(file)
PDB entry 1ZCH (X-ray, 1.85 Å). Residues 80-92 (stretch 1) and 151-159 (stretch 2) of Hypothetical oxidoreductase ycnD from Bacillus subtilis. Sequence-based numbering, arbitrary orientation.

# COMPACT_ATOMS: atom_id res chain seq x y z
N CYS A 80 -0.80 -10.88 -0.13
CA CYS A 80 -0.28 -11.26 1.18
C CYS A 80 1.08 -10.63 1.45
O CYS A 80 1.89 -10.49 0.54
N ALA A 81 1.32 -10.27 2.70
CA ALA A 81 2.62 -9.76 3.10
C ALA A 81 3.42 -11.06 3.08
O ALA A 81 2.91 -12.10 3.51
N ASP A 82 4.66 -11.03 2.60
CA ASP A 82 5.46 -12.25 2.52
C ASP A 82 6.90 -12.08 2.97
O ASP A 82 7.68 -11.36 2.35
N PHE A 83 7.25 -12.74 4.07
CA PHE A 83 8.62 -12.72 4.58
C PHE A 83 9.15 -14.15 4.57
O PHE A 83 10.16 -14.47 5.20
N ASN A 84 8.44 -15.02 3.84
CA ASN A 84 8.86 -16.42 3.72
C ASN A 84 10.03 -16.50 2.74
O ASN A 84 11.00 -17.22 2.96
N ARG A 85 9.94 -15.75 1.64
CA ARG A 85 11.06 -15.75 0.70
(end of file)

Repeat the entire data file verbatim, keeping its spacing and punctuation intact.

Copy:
PDB entry 1ZCH (X-ray, 1.85 Å). Residues 80-92 (stretch 1) and 151-159 (stretch 2) of Hypothetical oxidoreductase ycnD from Bacillus subtilis. Sequence-based numbering, arbitrary orientation.

# COMPACT_ATOMS: atom_id res chain seq x y z
N CYS A 80 -0.80 -10.88 -0.13
CA CYS A 80 -0.28 -11.26 1.18
C CYS A 80 1.08 -10.63 1.45
O CYS A 80 1.89 -10.49 0.54
N ALA A 81 1.32 -10.27 2.70
CA ALA A 81 2.62 -9.76 3.10
C ALA A 81 3.42 -11.06 3.08
O ALA A 81 2.91 -12.10 3.51
N ASP A 82 4.66 -11.03 2.60
CA ASP A 82 5.46 -12.25 2.52
C ASP A 82 6.90 -12.08 2.97
O ASP A 82 7.68 -11.36 2.35
N PHE A 83 7.25 -12.74 4.07
CA PHE A 83 8.62 -12.72 4.58
C PHE A 83 9.15 -14.15 4.57
O PHE A 83 10.16 -14.47 5.20
N ASN A 84 8.44 -15.02 3.84
CA ASN A 84 8.86 -16.42 3.72
C ASN A 84 10.03 -16.50 2.74
O ASN A 84 11.00 -17.22 2.96
N ARG A 85 9.94 -15.75 1.64
CA ARG A 85 11.06 -15.75 0.70